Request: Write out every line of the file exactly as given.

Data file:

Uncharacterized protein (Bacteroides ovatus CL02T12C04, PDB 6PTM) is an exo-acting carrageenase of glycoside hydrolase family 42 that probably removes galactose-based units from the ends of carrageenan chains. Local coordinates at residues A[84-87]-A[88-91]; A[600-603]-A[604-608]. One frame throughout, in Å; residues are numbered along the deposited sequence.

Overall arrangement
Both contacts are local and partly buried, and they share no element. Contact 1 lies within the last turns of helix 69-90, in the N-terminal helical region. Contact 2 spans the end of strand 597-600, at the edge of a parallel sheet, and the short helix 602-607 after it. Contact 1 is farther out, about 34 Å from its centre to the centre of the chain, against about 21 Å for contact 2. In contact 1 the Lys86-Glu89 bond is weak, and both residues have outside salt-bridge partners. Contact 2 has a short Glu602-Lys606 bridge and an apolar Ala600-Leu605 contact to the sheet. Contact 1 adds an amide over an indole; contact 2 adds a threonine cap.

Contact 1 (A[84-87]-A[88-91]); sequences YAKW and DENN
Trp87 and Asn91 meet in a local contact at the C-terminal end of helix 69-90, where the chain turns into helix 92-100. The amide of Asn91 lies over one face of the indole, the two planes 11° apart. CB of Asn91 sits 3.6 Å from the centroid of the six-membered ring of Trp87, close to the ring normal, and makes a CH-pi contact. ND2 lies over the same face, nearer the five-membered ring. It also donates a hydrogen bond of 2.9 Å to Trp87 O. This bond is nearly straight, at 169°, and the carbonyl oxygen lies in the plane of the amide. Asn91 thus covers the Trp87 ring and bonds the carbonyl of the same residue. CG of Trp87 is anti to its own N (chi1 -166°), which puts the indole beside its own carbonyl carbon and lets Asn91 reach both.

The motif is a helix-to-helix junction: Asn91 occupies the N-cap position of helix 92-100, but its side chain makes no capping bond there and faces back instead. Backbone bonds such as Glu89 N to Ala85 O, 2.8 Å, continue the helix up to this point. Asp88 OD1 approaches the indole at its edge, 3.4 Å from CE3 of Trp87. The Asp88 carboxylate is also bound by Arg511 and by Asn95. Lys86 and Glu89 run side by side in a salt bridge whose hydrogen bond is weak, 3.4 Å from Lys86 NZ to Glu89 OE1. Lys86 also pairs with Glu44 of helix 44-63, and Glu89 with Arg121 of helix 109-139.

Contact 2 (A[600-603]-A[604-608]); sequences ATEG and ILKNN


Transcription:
Uncharacterized protein (Bacteroides ovatus CL02T12C04, PDB 6PTM) is an exo-acting carrageenase of glycoside hydrolase family 42 that probably removes galactose-based units from the ends of carrageenan chains. Local coordinates at residues A[84-87]-A[88-91]; A[600-603]-A[604-608]. One frame throughout, in Å; residues are numbered along the deposited sequence.

Overall arrangement
Both contacts are local and partly buried, and they share no element. Contact 1 lies within the last turns of helix 69-90, in the N-terminal helical region. Contact 2 spans the end of strand 597-600, at the edge of a parallel sheet, and the short helix 602-607 after it. Contact 1 is farther out, about 34 Å from its centre to the centre of the chain, against about 21 Å for contact 2. In contact 1 the Lys86-Glu89 bond is weak, and both residues have outside salt-bridge partners. Contact 2 has a short Glu602-Lys606 bridge and an apolar Ala600-Leu605 contact to the sheet. Contact 1 adds an amide over an indole; contact 2 adds a threonine cap.

Contact 1 (A[84-87]-A[88-91]); sequences YAKW and DENN
Trp87 and Asn91 meet in a local contact at the C-terminal end of helix 69-90, where the chain turns into helix 92-100. The amide of Asn91 lies over one face of the indole, the two planes 11° apart. CB of Asn91 sits 3.6 Å from the centroid of the six-membered ring of Trp87, close to the ring normal, and makes a CH-pi contact. ND2 lies over the same face, nearer the five-membered ring. It also donates a hydrogen bond of 2.9 Å to Trp87 O. This bond is nearly straight, at 169°, and the carbonyl oxygen lies in the plane of the amide. Asn91 thus covers the Trp87 ring and bonds the carbonyl of the same residue. CG of Trp87 is anti to its own N (chi1 -166°), which puts the indole beside its own carbonyl carbon and lets Asn91 reach both.

The motif is a helix-to-helix junction: Asn91 occupies the N-cap position of helix 92-100, but its side chain makes no capping bond there and faces back instead. Backbone bonds such as Glu89 N to Ala85 O, 2.8 Å, continue the helix up to this point. Asp88 OD1 approaches the indole at its edge, 3.4 Å from CE3 of Trp87. The Asp88 carboxylate is also bound by Arg511 and by Asn95. Lys86 and Glu89 run side by side in a salt bridge whose hydrogen bond is weak, 3.4 Å from Lys86 NZ to Glu89 OE1. Lys86 also pairs with Glu44 of helix 44-63, and Glu89 with Arg121 of helix 109-139.

Contact 2 (A[600-603]-A[604-608]); sequences ATEG and ILKNN